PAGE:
There MAY be some credible information about TROiSi on here someday. For now, we suggest Google.
If all this lack of info is starting to seem bullshit, we JUST redesigned the site, please try to remain calm.
It stinks of pot in here as I write this.
It's after midnight already. Fuck Band Bios.
TROiSi is a band that plays rock music. Yeah, subgenres... um.
What we're trying to do is just keep on playing rock music the way we think it's played best, but expanding the delivery and experience concepts in new ways.
This is essentially writing and playing songs that are fun, easy to dance to, weird, have cool riffs, and are great to listen to LIVE*.
TROiSi was formed by the man of the same name in late 2001. It was a musical alternative, or maybe escape from the band he was playing in at the time. Most of the early stuff was multitracked alone, with TROiSi playing all the instruments. But evolved over time into the results of TROiSi getting together with various musicians, working out some musical ideas, throwing them out, cleaning them out of the trash, reworking them, adding parts, writing words, all over time until things developed into songs that then went through that whole process again, then were recorded.
The band itself is not a solo act. All the musicians whove contributed to various musical works are all still part of the family. And when there's a tour to be done, there's usually at least one onboard.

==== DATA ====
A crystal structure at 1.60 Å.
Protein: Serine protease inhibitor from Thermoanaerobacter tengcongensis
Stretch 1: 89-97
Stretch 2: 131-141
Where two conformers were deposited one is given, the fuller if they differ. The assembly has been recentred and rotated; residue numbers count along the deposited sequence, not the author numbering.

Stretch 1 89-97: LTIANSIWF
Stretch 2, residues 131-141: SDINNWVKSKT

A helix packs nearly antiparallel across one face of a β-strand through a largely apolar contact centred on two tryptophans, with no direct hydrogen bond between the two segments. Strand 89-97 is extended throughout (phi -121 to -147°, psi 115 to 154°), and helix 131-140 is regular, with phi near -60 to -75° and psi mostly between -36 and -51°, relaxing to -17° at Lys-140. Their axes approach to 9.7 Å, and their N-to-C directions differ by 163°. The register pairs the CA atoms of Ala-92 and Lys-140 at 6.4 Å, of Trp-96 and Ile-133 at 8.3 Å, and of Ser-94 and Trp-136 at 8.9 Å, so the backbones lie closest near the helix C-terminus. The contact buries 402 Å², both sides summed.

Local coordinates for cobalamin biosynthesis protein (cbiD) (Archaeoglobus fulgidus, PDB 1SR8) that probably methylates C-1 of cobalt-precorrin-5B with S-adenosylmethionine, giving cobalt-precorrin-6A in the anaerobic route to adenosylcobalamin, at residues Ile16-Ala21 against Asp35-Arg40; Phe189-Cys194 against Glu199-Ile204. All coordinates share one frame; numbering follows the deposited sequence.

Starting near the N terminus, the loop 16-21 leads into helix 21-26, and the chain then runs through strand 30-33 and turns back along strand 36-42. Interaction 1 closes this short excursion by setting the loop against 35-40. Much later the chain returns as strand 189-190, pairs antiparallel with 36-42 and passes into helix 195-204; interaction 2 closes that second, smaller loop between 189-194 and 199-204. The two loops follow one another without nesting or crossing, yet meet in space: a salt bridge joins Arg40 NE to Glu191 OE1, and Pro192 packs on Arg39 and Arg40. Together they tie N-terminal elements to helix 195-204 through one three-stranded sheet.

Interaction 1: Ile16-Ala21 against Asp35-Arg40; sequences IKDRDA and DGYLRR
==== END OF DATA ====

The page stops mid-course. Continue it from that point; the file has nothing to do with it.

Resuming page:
Similarly, it's not a composer's one-man-show. We try to get new musicians with different lineups to experimen with how older arrangements will sound with a new setup, but in the process, we try to give them a spot to shine with their own stuff, incorporating it into the big cesspool of material that we try to draw from. So, you heard it here, if you're a musician and you like what you hear, audition! Or just hit the fucking contact button and we'll collaborate on something. You don't have to come out on the road. The road sucks. HOWEVER...
It is the best way to go! Now, LIVE is something that can be perceived in slightly different ways, now that we're capturing more and more footage of everything at all times.
A couple things. 1. Concerts are expensive. You can't always be were we are. Or, we can't always be where you are, is probably more appropriate. So, rather than JUST try to make a perfect record, and sell it, we want to incorporate as much of a LIVE feel into what we release as possible. It's weird that bands still to this day have that as job uno, as if the recording industry is anything resemling a speck of what it used to be. If all these delivery systems have changed so rapidly, why are we still creating hour long "albums". Force of habit?
When was the last time you sat down and listened to one of your favorite albums all the way through? Start to finish?